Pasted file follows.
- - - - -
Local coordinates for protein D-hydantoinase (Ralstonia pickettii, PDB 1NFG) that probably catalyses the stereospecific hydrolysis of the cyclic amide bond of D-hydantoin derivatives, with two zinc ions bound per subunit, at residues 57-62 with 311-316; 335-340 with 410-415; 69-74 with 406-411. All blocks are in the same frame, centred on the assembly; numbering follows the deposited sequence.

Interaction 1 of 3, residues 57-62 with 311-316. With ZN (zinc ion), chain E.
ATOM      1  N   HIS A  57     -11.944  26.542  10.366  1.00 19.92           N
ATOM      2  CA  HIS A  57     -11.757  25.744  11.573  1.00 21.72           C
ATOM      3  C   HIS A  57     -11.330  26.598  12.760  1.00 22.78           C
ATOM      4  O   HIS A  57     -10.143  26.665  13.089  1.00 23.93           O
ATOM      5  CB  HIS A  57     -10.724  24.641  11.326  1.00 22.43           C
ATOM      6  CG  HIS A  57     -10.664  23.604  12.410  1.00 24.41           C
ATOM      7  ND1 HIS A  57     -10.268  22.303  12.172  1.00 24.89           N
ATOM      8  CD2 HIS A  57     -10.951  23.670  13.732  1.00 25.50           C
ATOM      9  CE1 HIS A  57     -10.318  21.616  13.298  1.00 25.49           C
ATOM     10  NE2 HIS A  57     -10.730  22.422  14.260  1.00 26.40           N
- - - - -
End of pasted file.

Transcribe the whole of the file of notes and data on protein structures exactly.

Local coordinates for protein D-hydantoinase (Ralstonia pickettii, PDB 1NFG) that probably catalyses the stereospecific hydrolysis of the cyclic amide bond of D-hydantoin derivatives, with two zinc ions bound per subunit, at residues 57-62 with 311-316; 335-340 with 410-415; 69-74 with 406-411. All blocks are in the same frame, centred on the assembly; numbering follows the deposited sequence.

Interaction 1 of 3, residues 57-62 with 311-316. With ZN (zinc ion), chain E.
ATOM      1  N   HIS A  57     -11.944  26.542  10.366  1.00 19.92           N
ATOM      2  CA  HIS A  57     -11.757  25.744  11.573  1.00 21.72           C
ATOM      3  C   HIS A  57     -11.330  26.598  12.760  1.00 22.78           C
ATOM      4  O   HIS A  57     -10.143  26.665  13.089  1.00 23.93           O
ATOM      5  CB  HIS A  57     -10.724  24.641  11.326  1.00 22.43           C
ATOM      6  CG  HIS A  57     -10.664  23.604  12.410  1.00 24.41           C
ATOM      7  ND1 HIS A  57     -10.268  22.303  12.172  1.00 24.89           N
ATOM      8  CD2 HIS A  57     -10.951  23.670  13.732  1.00 25.50           C
ATOM      9  CE1 HIS A  57     -10.318  21.616  13.298  1.00 25.49           C
ATOM     10  NE2 HIS A  57     -10.730  22.422  14.260  1.00 26.40           N